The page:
Icelandic Veterinary Authorities Criticize Horse Trainer

A public training demonstration in Iceland by a top Danish trainer has been formally criticized by Icelandic veterinary authorities as "contrary to equine welfare."

Iben Andersen, winner of the 2001 national Icelandic Horse championships in Denmark, presented an “unacceptable” training technique—which involved tying up a horse’s leg and making it lie down—during a workshop on Oct. 13 in Hvammstangi, said Sigridur Björnsdóttir, DVM, PhD, veterinary officer for health and welfare of horses in Iceland, on behalf of Sigurborg Daðadóttir, DVM, Iceland’s chief veterinary officer.

The country’s veterinary office received complaints from spectators, Björnsdóttir said.

“Studies of video records from the demonstration revealed how a young horse was forced to lie down by binding up one of its legs while the trainer put constant pressure on it to get it out of balance,” Björnsdóttir told The Horse. “This fight continued for 45 minutes, during which time the young horse fell down a few times but managed to come up again, and after which the horse became exhausted and gave up.

“The Icelandic Veterinary Authorities regard this method as a rough violation against the horse and find it unacceptable and in disagreement with the country's legislation of animal welfare,” she said.

“We have both general provisions in our legislation that ban improper treatment of horses and more specific ones where it is forbidden to make horses exhausted and afraid,” Björnsdóttir added. “A method that does both is therefore inconsistent with our laws about animal welfare.”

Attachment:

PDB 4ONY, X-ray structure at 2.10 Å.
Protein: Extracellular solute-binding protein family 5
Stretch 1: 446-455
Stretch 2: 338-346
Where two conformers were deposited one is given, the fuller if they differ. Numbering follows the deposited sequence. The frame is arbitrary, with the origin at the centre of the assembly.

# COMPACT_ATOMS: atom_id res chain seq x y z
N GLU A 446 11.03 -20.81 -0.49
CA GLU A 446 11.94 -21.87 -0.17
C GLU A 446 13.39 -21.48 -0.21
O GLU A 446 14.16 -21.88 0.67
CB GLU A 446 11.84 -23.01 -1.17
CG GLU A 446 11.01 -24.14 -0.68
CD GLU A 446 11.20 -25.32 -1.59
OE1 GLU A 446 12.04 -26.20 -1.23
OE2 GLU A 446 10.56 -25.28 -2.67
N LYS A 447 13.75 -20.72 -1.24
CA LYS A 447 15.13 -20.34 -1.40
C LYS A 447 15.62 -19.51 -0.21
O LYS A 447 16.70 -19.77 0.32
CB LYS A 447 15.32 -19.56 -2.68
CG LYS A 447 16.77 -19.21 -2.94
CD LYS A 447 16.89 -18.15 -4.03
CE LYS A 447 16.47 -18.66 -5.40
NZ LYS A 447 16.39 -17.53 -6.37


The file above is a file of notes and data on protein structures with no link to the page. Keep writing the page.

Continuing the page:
Andersen acquired a variety of training methods through “some of the world’s best horsemen” in Spain, Australia, and Germany, according to her official website

Hobbling a horse with one leg—called a “Scotch hobble”—is a training technique that has sometimes been attributed to certain forms of natural horsemanship. Nineteenth-century American horse trainer John Solomon Rarey popularized the technique at home and abroad, according to the 1916 biography Rarey, the Horse’s Master and Friend by Sara Lowe Brown. The technique was also featured in The Horse Whisperer as a way to train the traumatized horse, Pilgrim.

These endorsements, however, have not convinced a leading equitation scientist.

“Tying a horse’s leg up is an unnecessarily harsh thing to do for training purposes, and there are far better ways to achieve training outcomes,” said Andrew McLean, BSc, PhD, Dipl. Ed. “It can also be dangerous for the horse as many horses fight so hard that they can break their legs. If people claim that it’s to make a dominant horse submissive then that is even worse: training has nothing to do with submission; it’s simply about modifying and reinforcing behaviors.”

Iceland’s top veterinary authorities agree and said they want to halt the practice in their country.

“The trainer has been urged to stop using this method,” Björnsdóttir said. “A warning against this method by official announcement has been sent out to trainers in Iceland.”

Andersen was unavailable for comment.

About the Author

Christa Lesté-Lasserre, MA

Christa Lesté-Lasserre is a freelance writer based in France. A native of Dallas, Texas, Lesté-Lasserre grew up riding Quarter Horses, Appaloosas, and Shetland Ponies. She holds a master’s degree in English, specializing in creative writing, from the University of Mississippi in Oxford and earned a bachelor's in journalism and creative writing with a minor in sciences from Baylor University in Waco, Texas. She currently keeps her two Trakehners at home near Paris. Follow Lesté-Lasserre on Twitter @christalestelas.

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